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Four-Ball: Did Adam Hadwin beat his 59 by winning Valspar?

Adam Hadwin had a memorable week at the Valspar Championship, earning his first career PGA Tour win and securing a berth in the Masters.

Was that a greater accomplishment for Hadwin than the 59 he shot in January? And now that we are less than four weeks from the start of the Masters, what are the chances we'll see Tiger Woods teeing it up at Augusta?

Our panelists answer these questions and more in this week's edition of Monday Four-Ball.

1. Which was the more impressive feat by Adam Hadwin: winning the Valspar Championship or shooting a 59?

ESPN SportsCenter anchor Jonathan Coachman: Winning the Valspar. A really good golfer can have a magical day and put it all together for one round. But to be good enough four days in a row with the pressure of playing for your living always in the back of your mind? And we are less than a month away from Augusta, which was in the front of Hadwin's mind for sure. It's what every player plays for and why winning this tournament was so difficult.

ESPN.com senior golf analyst Michael Collins: That's easy. You know what you get after a 59? Nothing. It's so hard to win on the PGA Tour. Winning will always trump a great single round because winning takes four rounds.

ESPN.com senior golf writer Bob Harig: Winning the Valspar. Shooting 59 is an incredible achievement, but it doesn't get you much other than that place in the record book. Winning a PGA Tour event is life-changing and gets him in tournaments such as the Masters and Kapalua and very likely the PGA Championship, not to mention the two-year exemption. And he held on despite giving up the lead on the back nine.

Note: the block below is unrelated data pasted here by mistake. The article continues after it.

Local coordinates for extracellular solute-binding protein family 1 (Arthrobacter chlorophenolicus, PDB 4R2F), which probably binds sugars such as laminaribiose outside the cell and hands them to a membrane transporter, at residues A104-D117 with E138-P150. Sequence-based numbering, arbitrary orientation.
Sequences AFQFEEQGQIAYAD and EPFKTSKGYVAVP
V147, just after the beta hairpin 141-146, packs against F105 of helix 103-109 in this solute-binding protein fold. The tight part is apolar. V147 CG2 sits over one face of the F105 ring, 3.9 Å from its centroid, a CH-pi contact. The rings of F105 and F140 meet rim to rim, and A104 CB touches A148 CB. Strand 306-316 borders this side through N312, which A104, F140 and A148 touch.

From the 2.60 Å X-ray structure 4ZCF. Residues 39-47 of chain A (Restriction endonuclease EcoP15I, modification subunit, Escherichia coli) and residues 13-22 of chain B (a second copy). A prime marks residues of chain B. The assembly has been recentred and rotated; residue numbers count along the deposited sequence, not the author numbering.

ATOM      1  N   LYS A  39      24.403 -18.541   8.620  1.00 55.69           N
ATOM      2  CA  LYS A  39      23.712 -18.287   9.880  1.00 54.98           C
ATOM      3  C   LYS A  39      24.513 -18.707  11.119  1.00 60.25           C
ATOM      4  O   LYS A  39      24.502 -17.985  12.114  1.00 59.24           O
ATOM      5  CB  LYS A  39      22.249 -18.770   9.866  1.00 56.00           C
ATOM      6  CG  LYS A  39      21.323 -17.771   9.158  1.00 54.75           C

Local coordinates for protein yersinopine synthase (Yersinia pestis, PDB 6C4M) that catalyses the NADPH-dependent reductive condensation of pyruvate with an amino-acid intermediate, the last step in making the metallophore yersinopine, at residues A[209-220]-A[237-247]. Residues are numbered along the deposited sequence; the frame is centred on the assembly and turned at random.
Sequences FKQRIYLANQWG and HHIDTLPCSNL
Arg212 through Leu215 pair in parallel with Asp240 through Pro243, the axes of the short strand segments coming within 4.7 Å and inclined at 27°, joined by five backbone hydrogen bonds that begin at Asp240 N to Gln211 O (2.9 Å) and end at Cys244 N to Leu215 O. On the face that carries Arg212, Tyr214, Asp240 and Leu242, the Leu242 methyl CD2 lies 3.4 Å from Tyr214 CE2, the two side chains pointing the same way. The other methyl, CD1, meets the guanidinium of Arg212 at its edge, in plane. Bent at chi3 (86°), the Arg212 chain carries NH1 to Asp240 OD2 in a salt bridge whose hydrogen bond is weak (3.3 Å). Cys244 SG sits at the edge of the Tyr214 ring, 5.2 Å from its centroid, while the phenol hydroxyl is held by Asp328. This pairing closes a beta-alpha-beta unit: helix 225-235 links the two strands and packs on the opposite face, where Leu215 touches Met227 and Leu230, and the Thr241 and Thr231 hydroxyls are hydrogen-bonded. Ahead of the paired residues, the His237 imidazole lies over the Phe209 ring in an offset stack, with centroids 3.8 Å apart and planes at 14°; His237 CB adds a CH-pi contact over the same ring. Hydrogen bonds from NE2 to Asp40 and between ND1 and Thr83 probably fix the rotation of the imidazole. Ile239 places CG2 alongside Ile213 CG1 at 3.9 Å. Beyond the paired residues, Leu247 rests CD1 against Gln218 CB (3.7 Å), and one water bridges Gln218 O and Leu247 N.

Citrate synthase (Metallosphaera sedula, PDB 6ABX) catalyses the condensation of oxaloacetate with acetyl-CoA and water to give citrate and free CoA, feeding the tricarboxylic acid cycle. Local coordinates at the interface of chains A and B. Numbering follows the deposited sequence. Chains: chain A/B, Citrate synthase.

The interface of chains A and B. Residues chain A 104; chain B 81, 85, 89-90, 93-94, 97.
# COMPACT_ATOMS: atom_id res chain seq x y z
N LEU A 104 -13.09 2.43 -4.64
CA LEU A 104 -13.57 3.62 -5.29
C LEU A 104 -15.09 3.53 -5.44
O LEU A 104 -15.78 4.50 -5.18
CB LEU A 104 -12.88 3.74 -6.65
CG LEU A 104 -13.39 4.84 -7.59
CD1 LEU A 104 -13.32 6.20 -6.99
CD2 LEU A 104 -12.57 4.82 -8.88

ESPN.com senior golf writer Jason Sobel: Sure, there have been way more winners than guys who have shot 59 in PGA Tour history, but only one of these feats comes with a two-year exemption, seven-figure paycheck and trip to Augusta. Trust me: Hadwin will take the trophy and everything that comes with it over that notation in the record book.

2. If you were Hadwin, what would you tell your fiancée about having to change your honeymoon plans because of the Masters?

Coachman: I would hope that since she is marrying a pro golfer that she knew this was a possibility. Whatever he already put down as deposits on that honeymoon I guarantee he will trade off for the million bucks he won Sunday. This is a story that they can have for a lifetime. It's also a lesson to other pro golfers: Have enough faith in yourself to not make wedding-related plans that conflict with the Masters. Or any major, for that matter.

Collins: I'd say a trip to the Masters is better than any honeymoon they were planning. And if she wasn't on board, then she was never going to make a great golf wife anyway. I have a sneaking suspicion that she'll be cool with being called a "PGA Tour champion's wife" who went to the Masters instead of straight to the honeymoon.